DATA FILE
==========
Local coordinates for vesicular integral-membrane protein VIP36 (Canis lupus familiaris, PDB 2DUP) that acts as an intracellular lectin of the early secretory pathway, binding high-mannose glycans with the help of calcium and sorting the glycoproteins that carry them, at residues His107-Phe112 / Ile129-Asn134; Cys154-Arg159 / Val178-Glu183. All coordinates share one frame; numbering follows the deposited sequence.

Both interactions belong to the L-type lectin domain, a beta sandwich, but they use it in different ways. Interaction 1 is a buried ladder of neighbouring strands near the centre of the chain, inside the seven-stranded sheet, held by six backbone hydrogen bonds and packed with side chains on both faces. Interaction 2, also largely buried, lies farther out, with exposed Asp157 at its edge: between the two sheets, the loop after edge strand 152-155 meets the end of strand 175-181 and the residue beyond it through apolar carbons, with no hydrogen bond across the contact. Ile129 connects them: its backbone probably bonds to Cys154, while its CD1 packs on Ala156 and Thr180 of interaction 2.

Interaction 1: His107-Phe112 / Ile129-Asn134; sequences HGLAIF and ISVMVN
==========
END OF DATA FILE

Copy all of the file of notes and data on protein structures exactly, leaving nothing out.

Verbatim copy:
Local coordinates for vesicular integral-membrane protein VIP36 (Canis lupus familiaris, PDB 2DUP) that acts as an intracellular lectin of the early secretory pathway, binding high-mannose glycans with the help of calcium and sorting the glycoproteins that carry them, at residues His107-Phe112 / Ile129-Asn134; Cys154-Arg159 / Val178-Glu183. All coordinates share one frame; numbering follows the deposited sequence.

Both interactions belong to the L-type lectin domain, a beta sandwich, but they use it in different ways. Interaction 1 is a buried ladder of neighbouring strands near the centre of the chain, inside the seven-stranded sheet, held by six backbone hydrogen bonds and packed with side chains on both faces. Interaction 2, also largely buried, lies farther out, with exposed Asp157 at its edge: between the two sheets, the loop after edge strand 152-155 meets the end of strand 175-181 and the residue beyond it through apolar carbons, with no hydrogen bond across the contact. Ile129 connects them: its backbone probably bonds to Cys154, while its CD1 packs on Ala156 and Thr180 of interaction 2.

Interaction 1: His107-Phe112 / Ile129-Asn134; sequences HGLAIF and ISVMVN